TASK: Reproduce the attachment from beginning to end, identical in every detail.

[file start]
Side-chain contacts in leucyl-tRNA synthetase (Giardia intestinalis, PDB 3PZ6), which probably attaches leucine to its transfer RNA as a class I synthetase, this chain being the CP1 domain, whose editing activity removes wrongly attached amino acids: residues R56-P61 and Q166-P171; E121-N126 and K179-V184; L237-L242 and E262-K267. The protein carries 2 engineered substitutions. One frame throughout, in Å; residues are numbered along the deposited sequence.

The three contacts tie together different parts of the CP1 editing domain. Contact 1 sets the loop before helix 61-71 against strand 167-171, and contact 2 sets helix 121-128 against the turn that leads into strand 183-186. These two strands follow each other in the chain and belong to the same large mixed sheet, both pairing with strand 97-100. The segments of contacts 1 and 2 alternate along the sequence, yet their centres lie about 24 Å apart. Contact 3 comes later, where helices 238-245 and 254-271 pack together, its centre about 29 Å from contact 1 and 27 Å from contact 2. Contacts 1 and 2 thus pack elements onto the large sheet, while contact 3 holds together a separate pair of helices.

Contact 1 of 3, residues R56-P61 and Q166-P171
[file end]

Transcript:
Side-chain contacts in leucyl-tRNA synthetase (Giardia intestinalis, PDB 3PZ6), which probably attaches leucine to its transfer RNA as a class I synthetase, this chain being the CP1 domain, whose editing activity removes wrongly attached amino acids: residues R56-P61 and Q166-P171; E121-N126 and K179-V184; L237-L242 and E262-K267. The protein carries 2 engineered substitutions. One frame throughout, in Å; residues are numbered along the deposited sequence.

The three contacts tie together different parts of the CP1 editing domain. Contact 1 sets the loop before helix 61-71 against strand 167-171, and contact 2 sets helix 121-128 against the turn that leads into strand 183-186. These two strands follow each other in the chain and belong to the same large mixed sheet, both pairing with strand 97-100. The segments of contacts 1 and 2 alternate along the sequence, yet their centres lie about 24 Å apart. Contact 3 comes later, where helices 238-245 and 254-271 pack together, its centre about 29 Å from contact 1 and 27 Å from contact 2. Contacts 1 and 2 thus pack elements onto the large sheet, while contact 3 holds together a separate pair of helices.

Contact 1 of 3, residues R56-P61 and Q166-P171